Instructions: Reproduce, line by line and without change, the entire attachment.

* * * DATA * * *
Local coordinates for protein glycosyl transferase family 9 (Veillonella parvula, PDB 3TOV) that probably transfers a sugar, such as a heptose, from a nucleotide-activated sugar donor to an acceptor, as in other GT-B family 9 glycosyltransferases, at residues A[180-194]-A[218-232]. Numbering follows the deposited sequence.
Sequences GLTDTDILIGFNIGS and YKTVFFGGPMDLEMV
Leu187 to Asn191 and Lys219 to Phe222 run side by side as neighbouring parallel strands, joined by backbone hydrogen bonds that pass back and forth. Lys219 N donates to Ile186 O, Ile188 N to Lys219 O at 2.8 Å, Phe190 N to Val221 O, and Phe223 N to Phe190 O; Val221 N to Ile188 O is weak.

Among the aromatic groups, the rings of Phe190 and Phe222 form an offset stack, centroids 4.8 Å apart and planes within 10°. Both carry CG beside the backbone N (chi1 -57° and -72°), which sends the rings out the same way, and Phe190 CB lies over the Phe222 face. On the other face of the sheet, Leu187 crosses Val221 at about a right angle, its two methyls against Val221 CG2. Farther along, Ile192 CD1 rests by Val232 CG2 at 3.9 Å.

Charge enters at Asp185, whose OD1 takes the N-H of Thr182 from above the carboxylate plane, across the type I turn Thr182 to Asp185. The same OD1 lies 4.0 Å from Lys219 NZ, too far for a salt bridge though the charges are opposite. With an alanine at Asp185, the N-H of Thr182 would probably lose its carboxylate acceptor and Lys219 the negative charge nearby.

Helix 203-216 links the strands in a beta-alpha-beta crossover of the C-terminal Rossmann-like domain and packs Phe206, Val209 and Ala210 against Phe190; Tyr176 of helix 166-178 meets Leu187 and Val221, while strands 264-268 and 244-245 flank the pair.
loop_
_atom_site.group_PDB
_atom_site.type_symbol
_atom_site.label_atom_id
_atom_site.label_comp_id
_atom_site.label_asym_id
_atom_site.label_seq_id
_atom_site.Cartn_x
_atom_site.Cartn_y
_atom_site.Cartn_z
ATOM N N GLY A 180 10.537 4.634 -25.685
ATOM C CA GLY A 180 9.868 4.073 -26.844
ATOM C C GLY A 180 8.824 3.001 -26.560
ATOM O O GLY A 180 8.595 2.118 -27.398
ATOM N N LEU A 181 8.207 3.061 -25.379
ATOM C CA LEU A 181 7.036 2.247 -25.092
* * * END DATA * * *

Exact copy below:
Local coordinates for protein glycosyl transferase family 9 (Veillonella parvula, PDB 3TOV) that probably transfers a sugar, such as a heptose, from a nucleotide-activated sugar donor to an acceptor, as in other GT-B family 9 glycosyltransferases, at residues A[180-194]-A[218-232]. Numbering follows the deposited sequence.
Sequences GLTDTDILIGFNIGS and YKTVFFGGPMDLEMV
Leu187 to Asn191 and Lys219 to Phe222 run side by side as neighbouring parallel strands, joined by backbone hydrogen bonds that pass back and forth. Lys219 N donates to Ile186 O, Ile188 N to Lys219 O at 2.8 Å, Phe190 N to Val221 O, and Phe223 N to Phe190 O; Val221 N to Ile188 O is weak.

Among the aromatic groups, the rings of Phe190 and Phe222 form an offset stack, centroids 4.8 Å apart and planes within 10°. Both carry CG beside the backbone N (chi1 -57° and -72°), which sends the rings out the same way, and Phe190 CB lies over the Phe222 face. On the other face of the sheet, Leu187 crosses Val221 at about a right angle, its two methyls against Val221 CG2. Farther along, Ile192 CD1 rests by Val232 CG2 at 3.9 Å.

Charge enters at Asp185, whose OD1 takes the N-H of Thr182 from above the carboxylate plane, across the type I turn Thr182 to Asp185. The same OD1 lies 4.0 Å from Lys219 NZ, too far for a salt bridge though the charges are opposite. With an alanine at Asp185, the N-H of Thr182 would probably lose its carboxylate acceptor and Lys219 the negative charge nearby.

Helix 203-216 links the strands in a beta-alpha-beta crossover of the C-terminal Rossmann-like domain and packs Phe206, Val209 and Ala210 against Phe190; Tyr176 of helix 166-178 meets Leu187 and Val221, while strands 264-268 and 244-245 flank the pair.
loop_
_atom_site.group_PDB
_atom_site.type_symbol
_atom_site.label_atom_id
_atom_site.label_comp_id
_atom_site.label_asym_id
_atom_site.label_seq_id
_atom_site.Cartn_x
_atom_site.Cartn_y
_atom_site.Cartn_z
ATOM N N GLY A 180 10.537 4.634 -25.685
ATOM C CA GLY A 180 9.868 4.073 -26.844
ATOM C C GLY A 180 8.824 3.001 -26.560
ATOM O O GLY A 180 8.595 2.118 -27.398
ATOM N N LEU A 181 8.207 3.061 -25.379
ATOM C CA LEU A 181 7.036 2.247 -25.092